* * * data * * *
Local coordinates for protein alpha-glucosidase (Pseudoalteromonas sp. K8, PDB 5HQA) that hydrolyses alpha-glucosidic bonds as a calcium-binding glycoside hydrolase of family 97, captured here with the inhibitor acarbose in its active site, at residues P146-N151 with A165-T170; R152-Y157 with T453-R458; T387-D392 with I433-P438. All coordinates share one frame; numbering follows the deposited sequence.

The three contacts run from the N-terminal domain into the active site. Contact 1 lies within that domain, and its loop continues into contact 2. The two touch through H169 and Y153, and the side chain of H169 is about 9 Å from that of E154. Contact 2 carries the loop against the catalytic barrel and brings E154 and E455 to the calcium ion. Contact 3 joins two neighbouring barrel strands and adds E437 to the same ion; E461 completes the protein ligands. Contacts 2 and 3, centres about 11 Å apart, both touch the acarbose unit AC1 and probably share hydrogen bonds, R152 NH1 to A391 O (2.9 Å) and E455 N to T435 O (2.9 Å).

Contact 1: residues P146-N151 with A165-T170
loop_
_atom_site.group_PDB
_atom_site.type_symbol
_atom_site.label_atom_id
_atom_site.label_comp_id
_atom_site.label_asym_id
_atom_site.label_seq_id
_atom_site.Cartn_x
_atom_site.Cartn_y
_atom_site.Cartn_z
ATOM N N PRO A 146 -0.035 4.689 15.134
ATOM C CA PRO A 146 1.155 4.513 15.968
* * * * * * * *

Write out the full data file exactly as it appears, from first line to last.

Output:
Local coordinates for protein alpha-glucosidase (Pseudoalteromonas sp. K8, PDB 5HQA) that hydrolyses alpha-glucosidic bonds as a calcium-binding glycoside hydrolase of family 97, captured here with the inhibitor acarbose in its active site, at residues P146-N151 with A165-T170; R152-Y157 with T453-R458; T387-D392 with I433-P438. All coordinates share one frame; numbering follows the deposited sequence.

The three contacts run from the N-terminal domain into the active site. Contact 1 lies within that domain, and its loop continues into contact 2. The two touch through H169 and Y153, and the side chain of H169 is about 9 Å from that of E154. Contact 2 carries the loop against the catalytic barrel and brings E154 and E455 to the calcium ion. Contact 3 joins two neighbouring barrel strands and adds E437 to the same ion; E461 completes the protein ligands. Contacts 2 and 3, centres about 11 Å apart, both touch the acarbose unit AC1 and probably share hydrogen bonds, R152 NH1 to A391 O (2.9 Å) and E455 N to T435 O (2.9 Å).

Contact 1: residues P146-N151 with A165-T170
loop_
_atom_site.group_PDB
_atom_site.type_symbol
_atom_site.label_atom_id
_atom_site.label_comp_id
_atom_site.label_asym_id
_atom_site.label_seq_id
_atom_site.Cartn_x
_atom_site.Cartn_y
_atom_site.Cartn_z
ATOM N N PRO A 146 -0.035 4.689 15.134
ATOM C CA PRO A 146 1.155 4.513 15.968